Japan

I found the cleanest place in the world I have ever seen, in July 2002… Japan. I toured the southern part and went back six years later, in 2008, to see the northern island of Hokkaido.

Asakusa
After landing at the Tokyo Narita International Airport, we started our tour in Asakusa, seeing a temple. It’s almost like, if you’ve seen one, you’ve seen them all. Nevertheless, Japanese temples are tranquil places, where beautiful cherry blossom trees flourish and the sound of flowing water is usually never far.

Mt. Fuji

Mt. Fuji

Tokyo
The capital of Japan is what you would imagine but so much better. It’s a high-tech mecca full of business people rushing around, but it’s not like New York City (no offense) — Tokyo is clean, and the people are ultra polite. The Ginza Tower, well, towers over one part of the city. And from our hotel room, we could see Mt. Fuji, the country’s tallest mountain and what I think is the world’s most beautiful mountain.

Yokohama
This pretty oasis of serenity is also Japan’s second largest city, where modern buildings line the skyline and young men (they could have been teenagers) await customers wanting a ride on a rickshaw.

vending machine in Toyohashi

vending machines in Toyohashi

Toyohashi
We took a bullet train from the Hamamachi train station to Toyohashi. Bullet trains are among the fastest in the world, screaming toward you like a white ghost while you wait on the loading platform. You shouldn’t stand too close to the track because the wind produced by the high-speed train is so strong, you might get blown over. The ride, though, was amazingly smooth. Everywhere we went, including in this city, I bought green tea ice cream: from vending machines, from ice cream stands, from cafes. I took full advantage of its widespread availability. We also visited the beautiful Kinkakuji Temple’s Golden Pavilion.

Kinkakuji Temple's Golden Pavilion

Kinkakuji Temple's Golden Pavilion

Kyoto
Models put on a fashion show at the Nishijin Textile Center, where we saw seamstresses make kimonos, yukatas, and other Japanese clothing.

Osaka
Perhaps my favorite city in Japan, it’s home to the majestic Osaka Castle and Shinsaibashi Suji (a mile-long, outdoor shopping arcade), where I had my first Starbucks green tea frappuccino. I prayed that Starbucks would start selling it in the U.S., but I had to wait a couple of years before this delightful drink made its way to my home country. With several blocks of stores, I indulged in more than just green tea frappuccino; I had green tea, green tea ice cream, green tea frozen yogurt, and green tea slushie. I also fell in love with the Sony store — designed so much more high-tech and modern than computer/technology stores in the United States. Pachinko (a cross between pinball and slot machines) parlors were abundant in this shopping arcade, and there was no shortage of people playing the game. Funny enough, I felt like I stuck out in Japan, especially in Shinsaibashi Suji, because I have naturally black hair, whereas most Japanese young people dye their hair brown or even blond.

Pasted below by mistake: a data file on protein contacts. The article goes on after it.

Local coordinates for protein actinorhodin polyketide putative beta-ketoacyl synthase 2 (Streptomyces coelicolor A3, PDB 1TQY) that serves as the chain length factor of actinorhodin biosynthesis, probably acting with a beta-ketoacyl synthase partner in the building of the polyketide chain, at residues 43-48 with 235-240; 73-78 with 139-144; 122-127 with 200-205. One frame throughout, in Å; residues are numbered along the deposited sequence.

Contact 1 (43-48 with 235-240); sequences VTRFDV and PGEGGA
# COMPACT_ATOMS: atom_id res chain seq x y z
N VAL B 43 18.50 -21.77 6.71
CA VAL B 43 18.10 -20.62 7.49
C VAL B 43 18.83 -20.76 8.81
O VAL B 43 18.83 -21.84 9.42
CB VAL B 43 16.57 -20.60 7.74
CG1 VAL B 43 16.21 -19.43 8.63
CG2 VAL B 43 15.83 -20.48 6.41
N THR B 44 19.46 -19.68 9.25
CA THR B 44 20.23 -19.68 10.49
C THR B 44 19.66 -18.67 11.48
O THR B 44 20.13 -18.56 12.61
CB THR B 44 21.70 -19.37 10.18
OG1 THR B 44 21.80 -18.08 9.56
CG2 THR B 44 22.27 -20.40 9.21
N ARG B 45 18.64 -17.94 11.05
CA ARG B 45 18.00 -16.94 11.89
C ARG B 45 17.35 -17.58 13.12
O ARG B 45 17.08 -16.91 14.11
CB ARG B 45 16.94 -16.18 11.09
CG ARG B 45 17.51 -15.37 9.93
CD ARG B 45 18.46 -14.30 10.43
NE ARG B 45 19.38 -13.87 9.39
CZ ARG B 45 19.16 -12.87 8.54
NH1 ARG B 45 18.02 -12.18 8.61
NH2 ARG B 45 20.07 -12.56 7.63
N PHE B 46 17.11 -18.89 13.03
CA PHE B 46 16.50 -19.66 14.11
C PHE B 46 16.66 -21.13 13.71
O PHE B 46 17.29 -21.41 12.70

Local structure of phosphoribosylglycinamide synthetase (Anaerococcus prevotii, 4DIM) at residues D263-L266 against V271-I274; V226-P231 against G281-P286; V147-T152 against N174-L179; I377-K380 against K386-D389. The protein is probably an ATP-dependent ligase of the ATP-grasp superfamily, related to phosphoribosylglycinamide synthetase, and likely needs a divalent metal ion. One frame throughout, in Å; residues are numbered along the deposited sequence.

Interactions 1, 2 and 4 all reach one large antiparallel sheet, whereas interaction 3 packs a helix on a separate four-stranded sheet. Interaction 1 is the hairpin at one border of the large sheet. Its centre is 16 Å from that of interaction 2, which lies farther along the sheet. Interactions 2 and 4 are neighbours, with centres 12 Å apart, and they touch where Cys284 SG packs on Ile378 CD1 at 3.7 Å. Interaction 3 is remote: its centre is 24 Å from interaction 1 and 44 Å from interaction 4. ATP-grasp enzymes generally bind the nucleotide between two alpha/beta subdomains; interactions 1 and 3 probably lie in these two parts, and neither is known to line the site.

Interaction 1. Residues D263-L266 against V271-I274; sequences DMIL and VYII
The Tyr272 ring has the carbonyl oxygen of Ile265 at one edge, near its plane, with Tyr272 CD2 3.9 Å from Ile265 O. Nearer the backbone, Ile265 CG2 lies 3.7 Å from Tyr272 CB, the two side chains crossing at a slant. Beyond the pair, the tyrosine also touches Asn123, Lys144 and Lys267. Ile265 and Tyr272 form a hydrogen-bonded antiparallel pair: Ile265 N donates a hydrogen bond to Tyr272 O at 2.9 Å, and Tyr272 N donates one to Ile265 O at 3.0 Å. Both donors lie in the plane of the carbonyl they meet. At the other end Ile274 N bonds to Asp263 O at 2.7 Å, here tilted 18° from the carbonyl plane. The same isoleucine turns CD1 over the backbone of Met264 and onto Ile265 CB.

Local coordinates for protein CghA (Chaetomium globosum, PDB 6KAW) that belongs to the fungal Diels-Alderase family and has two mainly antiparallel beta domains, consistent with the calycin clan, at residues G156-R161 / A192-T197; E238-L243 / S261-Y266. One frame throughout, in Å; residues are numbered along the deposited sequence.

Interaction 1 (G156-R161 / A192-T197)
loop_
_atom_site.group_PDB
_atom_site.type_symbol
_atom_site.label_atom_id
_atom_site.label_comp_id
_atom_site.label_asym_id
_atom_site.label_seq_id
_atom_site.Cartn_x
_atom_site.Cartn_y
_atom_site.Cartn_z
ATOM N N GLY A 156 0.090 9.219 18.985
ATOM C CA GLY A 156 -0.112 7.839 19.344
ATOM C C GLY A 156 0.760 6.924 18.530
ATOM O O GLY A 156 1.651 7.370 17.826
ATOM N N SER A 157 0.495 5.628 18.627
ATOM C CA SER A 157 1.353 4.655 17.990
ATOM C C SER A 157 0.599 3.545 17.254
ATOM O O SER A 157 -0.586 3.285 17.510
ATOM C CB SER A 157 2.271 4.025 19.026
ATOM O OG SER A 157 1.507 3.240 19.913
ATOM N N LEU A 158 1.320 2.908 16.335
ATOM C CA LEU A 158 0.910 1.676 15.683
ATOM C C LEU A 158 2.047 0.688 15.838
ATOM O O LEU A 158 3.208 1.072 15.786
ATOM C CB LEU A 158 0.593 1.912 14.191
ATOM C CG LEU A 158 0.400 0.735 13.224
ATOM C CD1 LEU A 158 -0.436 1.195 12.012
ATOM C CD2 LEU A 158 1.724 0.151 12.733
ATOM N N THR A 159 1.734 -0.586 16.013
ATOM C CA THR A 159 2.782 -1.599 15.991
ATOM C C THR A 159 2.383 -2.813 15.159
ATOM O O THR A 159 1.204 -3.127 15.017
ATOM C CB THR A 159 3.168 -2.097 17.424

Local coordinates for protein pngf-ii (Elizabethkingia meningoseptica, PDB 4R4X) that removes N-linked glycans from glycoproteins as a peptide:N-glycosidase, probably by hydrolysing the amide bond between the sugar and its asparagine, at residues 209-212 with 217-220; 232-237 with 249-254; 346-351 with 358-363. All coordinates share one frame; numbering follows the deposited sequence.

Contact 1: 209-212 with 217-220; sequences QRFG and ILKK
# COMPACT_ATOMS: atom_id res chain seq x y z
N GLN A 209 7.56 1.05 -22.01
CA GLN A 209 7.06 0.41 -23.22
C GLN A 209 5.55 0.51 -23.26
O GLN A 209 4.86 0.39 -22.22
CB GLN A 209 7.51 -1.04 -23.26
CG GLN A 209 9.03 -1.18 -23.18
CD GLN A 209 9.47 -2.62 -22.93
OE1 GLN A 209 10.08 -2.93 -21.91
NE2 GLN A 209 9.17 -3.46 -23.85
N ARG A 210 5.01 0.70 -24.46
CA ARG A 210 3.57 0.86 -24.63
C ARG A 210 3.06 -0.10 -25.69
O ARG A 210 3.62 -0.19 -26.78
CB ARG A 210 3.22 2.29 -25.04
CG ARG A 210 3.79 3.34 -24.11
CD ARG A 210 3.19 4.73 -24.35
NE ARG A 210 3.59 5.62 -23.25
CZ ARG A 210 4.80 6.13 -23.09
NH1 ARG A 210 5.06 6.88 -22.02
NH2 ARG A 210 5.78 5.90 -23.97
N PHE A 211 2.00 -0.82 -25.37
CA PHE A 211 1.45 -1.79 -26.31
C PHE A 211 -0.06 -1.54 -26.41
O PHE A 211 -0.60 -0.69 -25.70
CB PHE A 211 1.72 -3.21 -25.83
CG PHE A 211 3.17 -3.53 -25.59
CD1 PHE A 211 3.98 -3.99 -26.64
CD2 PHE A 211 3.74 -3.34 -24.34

Shinsaibashi Suji

Shinsaibashi Suji

Nara
In Nara Deer Park, we got up close with graceful deer. And of course, we visited Nara Temple and Todaiji Temple.

Kobe
Kobe Tower at Kobe Port is an impressive red structure that’s a landmark among other uniquely designed buildings.

Read about my second trip to Japan, during which I traveled throughout Hokkaido, in an earlier blog entry.

England

My high school graduation present (in 1999) was a trip to five countries in Europe. The first stop: England. The country is so often portrayed in movies, it’s almost exactly how I’ve seen it in film and imagined it. We spent most of our time in London and only drove through the English countryside on our way to France.

MUST-SEES:

Buckingham Palace

Buckingham Palace

 1. Windsor Castle. The Queen’s home, it’s just one of those places you have to see. It’s the closest most of us will ever get to royalty. Tourists were teeming around the castle when we visited.
2. Buckingham Palace. Another grand estate, this is where official business of the Monarchy gets done.
3. Eton College. Prince William (Princess Diana’s older son) was attending school here at the time of our visit.
4. Westminster Abbey. Princess Diana is buried at this church.
5. Big Ben. It’s the world’s largest 4-faced chiming clock and sits above the Thames River.
6. Trafalgar Square. This beautiful public square is complete with fountains and statues and surrounded by art galleries and an opera house. It’s the kind of outdoor spot in which you’d want to sit down and sip a cup of coffee and maybe read a Jane Austen novel.

over Thames River

over Thames River

7. Harrods. Possibly the world’s most famous luxury department store, Harrods, Knightsbridge is unlike any other department store. Ornate, intricate designs are carved into the ceilings. Every detail is highlighted. The merchandise, no doubt, is expensive, but the experience of walking through the store is worth it. I managed to find a few affordable items.

Harrods

Harrods

And of course, don’t forget to grab some fish and chips at a local pub. Plus, take a subway ride to Picadilly Circus, where we ate at a Chinese restaurant with excellent wonton noodle soup. Unfortunately, I don’t recall the name. But I’m sure a local Chinese person who knows his cuisine can tell you. The days are long in London, albeit often cloudy and gloomy, so we took advantage of the daylight until as late as 11 p.m. London is an interesting mix of the royal and modern. I was conceived in London; my husband was born just outside the city.

Next week, my journey through Paris and Versailles, France. And as my Western European tour continues, we’ll venture to Switzerland, Italy, and the Vatican in this blog in the coming weeks.